The Center for Public Integrity’s review of TV spending in the last campaign shows that $17.9 million was spent on more than 29,000 spots in Florida Senate contests. All 40 seats were up for grabs this year, but far fewer attracted big spending.

The Florida numbers were second only to the $26.2 million spent airing TV ads for Illinois state House seats.

Slosberg, a House member defeated in the August primary after challenging incumbent Sen. Jeff Clemens, D-Atlantis, spent $817,290 on TV, according to CPI’s analysis. That was almost double the second-place individual spending of $477,470 by trial lawyer Michael Steinger of Palm Beach Gardens, who lost to newly elected Sen. Bobby Powell, D-Riviera Beach.

In Florida, the biggest TV spending was done by party-related committees.

The Florida Republican Senatorial Campaign Committee poured $7.1 million into more than 10,000 TV ads; almost double the $3.8 million spent by the Florida Democratic Party to help its candidates.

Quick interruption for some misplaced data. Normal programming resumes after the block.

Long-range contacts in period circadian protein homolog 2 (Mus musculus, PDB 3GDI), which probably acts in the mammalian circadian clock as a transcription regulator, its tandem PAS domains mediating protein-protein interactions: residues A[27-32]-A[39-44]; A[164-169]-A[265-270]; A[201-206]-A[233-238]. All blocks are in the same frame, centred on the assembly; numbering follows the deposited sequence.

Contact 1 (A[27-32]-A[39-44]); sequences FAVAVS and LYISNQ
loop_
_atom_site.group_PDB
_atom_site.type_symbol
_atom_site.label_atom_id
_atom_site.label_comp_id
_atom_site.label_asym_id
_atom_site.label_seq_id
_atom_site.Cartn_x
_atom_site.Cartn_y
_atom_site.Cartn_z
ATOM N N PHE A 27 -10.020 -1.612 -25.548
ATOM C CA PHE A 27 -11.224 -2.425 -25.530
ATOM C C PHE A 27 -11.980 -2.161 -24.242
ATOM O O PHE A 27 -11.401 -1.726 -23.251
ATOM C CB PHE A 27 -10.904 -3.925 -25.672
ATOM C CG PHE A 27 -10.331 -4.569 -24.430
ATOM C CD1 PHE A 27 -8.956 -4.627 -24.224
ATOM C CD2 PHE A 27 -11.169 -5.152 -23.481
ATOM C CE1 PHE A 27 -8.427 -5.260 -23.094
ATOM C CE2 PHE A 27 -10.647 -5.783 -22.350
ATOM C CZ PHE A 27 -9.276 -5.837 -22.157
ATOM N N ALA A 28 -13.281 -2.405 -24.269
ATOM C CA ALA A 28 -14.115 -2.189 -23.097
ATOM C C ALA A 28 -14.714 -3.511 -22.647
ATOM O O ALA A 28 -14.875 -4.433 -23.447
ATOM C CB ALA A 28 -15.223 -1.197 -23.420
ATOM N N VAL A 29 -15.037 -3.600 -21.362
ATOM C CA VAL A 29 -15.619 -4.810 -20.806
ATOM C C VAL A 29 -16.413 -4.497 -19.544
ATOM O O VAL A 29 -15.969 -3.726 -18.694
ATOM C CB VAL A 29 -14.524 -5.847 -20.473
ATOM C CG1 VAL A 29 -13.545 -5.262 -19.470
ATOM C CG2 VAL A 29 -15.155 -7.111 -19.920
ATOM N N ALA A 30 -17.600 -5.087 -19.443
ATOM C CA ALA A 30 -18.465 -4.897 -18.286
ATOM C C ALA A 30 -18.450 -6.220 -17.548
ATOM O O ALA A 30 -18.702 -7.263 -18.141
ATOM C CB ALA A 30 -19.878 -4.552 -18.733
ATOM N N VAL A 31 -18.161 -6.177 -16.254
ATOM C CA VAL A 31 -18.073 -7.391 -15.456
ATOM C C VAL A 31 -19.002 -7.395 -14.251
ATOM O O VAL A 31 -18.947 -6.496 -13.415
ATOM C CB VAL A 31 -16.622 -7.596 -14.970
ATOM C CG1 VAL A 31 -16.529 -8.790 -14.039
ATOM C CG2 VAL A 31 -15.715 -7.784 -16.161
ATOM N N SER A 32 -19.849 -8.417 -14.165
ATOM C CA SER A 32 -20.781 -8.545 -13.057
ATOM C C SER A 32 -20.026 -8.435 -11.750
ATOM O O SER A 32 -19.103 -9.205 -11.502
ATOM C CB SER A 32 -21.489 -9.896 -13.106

Florida Republicans now command 25 of the Senate’s 40 seats, down one from where they were before the elections.

Negativity pervades Michael Steinger-Bobby Powell Democratic Senate primary

Democratic state Senate rivals Michael Steinger, left, and state Rep. Bobby Powell.
Democratic state Senate rivals Michael Steinger, left, and state Rep. Bobby Powell.

You’d think a guy whose father is in federal prison for fleecing investors might avoid bringing up parental misdeeds in a political campaign.

 

But trial lawyer and Democratic state Senate District 30 candidate Michael Steinger — whose father Joel Steinger was sentenced to 20 years in federal prison for masterminding an $800 million insurance scam —  has been hammering his primary foe, state Rep. Bobby Powell, for Powell’s father’s 2014 arrest for aggravated battery and firing a gun in a home he and his son have shared.

 

It’s just part of the negativity between the rival Democrats as Tuesday’s primary approaches in the north-county district.